After seven-and-a-half hours driving from New Jersey to Virginia Beach and another hour figuring out where to set up and play a show on the blistering asphalt, at last, Full Service gathered their equipment and got ready to start their impromptu concert. As they opened the hatchback to bring out their gear, the kiss of death rolled up on two wheels. Eight grueling hours in a van and a bike cop shuts it down within eight seconds.
As they heeded their dismissal and headed for their hotel, the cop offered some friendly advice — "You know, what you should have done is had all your equipment set up in the van; then you could just take it out and get a couple songs in."
Fortunately for the four-piece group of 30-something musicians, the incident was only a small setback. Full Service still had seven cities to look forward to, police and all. So, brothers Bonesaw and Hoag, along with fellow band mates Sean and Smell (aliases of course), packed it up and kept on going.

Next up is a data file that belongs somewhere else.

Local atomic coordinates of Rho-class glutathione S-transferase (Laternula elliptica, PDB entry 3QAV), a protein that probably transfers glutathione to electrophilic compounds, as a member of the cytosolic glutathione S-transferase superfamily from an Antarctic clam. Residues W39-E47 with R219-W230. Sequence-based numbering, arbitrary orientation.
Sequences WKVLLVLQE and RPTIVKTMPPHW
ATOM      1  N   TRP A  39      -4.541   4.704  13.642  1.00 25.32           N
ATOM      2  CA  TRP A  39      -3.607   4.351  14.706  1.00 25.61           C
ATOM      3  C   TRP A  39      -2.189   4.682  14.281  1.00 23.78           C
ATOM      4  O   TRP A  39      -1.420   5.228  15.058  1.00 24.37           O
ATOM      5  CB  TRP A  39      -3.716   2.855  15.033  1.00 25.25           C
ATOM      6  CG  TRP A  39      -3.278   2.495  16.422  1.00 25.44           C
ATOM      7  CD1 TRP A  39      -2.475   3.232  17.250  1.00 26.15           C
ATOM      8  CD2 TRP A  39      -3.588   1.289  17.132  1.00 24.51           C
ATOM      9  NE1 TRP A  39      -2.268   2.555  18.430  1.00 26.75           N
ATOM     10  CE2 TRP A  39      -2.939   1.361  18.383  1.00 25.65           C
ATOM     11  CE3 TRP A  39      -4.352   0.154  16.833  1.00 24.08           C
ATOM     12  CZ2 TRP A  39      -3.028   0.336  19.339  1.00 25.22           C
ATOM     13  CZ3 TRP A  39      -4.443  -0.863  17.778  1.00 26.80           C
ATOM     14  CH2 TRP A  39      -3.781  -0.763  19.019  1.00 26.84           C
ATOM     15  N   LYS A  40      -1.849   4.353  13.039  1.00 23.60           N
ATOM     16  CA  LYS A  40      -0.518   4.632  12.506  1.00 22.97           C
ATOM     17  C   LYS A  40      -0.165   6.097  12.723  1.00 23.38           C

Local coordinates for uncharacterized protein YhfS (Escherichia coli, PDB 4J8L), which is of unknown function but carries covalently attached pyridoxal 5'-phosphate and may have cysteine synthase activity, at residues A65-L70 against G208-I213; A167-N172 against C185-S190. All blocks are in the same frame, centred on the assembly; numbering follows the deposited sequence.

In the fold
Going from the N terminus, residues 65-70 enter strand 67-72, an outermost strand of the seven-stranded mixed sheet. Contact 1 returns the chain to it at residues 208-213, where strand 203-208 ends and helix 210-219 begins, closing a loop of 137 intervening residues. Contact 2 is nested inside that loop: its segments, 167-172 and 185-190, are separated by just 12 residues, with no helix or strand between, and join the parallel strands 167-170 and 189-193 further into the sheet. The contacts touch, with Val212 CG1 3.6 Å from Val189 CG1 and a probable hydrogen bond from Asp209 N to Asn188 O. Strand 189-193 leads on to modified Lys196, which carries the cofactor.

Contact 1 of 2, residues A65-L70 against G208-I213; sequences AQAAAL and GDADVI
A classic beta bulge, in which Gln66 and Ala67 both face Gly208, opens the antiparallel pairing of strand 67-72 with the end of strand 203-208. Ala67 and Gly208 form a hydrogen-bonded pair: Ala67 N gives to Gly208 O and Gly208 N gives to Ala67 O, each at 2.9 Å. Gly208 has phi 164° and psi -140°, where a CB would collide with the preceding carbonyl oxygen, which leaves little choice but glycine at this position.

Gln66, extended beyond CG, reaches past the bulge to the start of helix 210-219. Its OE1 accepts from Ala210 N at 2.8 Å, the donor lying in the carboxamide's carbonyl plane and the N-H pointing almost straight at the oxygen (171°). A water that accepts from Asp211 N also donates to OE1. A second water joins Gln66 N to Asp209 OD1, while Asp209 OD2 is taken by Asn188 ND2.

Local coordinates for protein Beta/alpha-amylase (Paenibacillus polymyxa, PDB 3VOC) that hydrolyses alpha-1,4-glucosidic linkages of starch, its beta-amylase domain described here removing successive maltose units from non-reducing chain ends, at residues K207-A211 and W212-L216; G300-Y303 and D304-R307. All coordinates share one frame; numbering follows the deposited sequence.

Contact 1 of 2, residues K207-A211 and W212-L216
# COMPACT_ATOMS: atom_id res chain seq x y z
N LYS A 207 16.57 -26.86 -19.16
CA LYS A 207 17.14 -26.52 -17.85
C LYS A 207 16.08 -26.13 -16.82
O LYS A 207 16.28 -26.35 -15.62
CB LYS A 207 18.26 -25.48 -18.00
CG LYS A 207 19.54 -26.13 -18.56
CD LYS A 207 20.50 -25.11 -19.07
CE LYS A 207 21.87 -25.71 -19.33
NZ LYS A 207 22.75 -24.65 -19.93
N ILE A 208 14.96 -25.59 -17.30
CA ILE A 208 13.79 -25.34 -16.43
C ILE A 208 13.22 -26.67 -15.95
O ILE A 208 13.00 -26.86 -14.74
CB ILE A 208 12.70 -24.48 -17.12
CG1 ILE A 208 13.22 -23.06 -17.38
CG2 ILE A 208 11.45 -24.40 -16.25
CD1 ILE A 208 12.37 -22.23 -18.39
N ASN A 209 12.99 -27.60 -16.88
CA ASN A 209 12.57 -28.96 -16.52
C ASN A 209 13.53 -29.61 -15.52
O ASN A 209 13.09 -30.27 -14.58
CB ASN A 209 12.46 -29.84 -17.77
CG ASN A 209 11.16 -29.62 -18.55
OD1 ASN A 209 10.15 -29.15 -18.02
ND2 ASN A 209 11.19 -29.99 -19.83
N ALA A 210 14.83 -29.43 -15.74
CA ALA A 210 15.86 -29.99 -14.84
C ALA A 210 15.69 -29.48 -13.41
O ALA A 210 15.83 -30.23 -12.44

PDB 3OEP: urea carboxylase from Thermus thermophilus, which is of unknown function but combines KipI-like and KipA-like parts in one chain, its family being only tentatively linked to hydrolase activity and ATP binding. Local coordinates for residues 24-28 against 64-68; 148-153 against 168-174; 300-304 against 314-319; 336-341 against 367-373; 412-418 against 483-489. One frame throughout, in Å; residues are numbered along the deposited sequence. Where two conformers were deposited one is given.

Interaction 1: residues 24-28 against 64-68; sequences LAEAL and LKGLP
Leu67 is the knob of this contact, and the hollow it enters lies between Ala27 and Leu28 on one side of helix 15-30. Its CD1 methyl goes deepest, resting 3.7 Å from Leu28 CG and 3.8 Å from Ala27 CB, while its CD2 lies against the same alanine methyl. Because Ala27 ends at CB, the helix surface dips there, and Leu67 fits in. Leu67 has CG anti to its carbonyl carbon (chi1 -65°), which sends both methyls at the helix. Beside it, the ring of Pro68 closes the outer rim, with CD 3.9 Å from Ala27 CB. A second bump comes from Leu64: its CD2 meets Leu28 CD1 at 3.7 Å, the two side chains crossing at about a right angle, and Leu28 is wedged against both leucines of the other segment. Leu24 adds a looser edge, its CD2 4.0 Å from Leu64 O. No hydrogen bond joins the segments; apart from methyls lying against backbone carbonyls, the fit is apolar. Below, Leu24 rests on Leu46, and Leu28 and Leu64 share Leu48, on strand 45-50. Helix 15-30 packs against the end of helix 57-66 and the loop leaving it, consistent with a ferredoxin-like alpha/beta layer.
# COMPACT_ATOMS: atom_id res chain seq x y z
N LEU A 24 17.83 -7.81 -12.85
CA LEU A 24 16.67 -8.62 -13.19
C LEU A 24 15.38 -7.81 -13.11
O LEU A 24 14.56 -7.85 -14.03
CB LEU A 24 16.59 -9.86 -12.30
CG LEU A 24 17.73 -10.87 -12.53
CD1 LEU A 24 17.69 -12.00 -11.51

That was the summer of 2008, when the Austin, Texas, rock band decided they were going to get their music to their fans the old-fashioned way — by crashing a national summer tour, of course. Bringing their unique blend of rock, reggae and beach music to the masses seemed easy when they came up with the solution. Full Service tagged along for the whole ride during a 2008 summer tour by 311 and Snoop Dogg, setting up their equipment in parking lots pre-show, powering off of generators and using the swells of 311 fans to get some exposure.
They documented the ups and downs of their takeover tour and aptly titling the resulting film Takeover!. The documentary will be shown at the Evening Muse on May 6, followed by a brief performance by the band. After all, Charlotte holds a special place in the band's heart. Verizon Wireless Amphitheatre nearly welcomed the band with open arms. Full Service found the Queen City audience to be so receptive — and security to be so chill — that the band played for longer than they planned.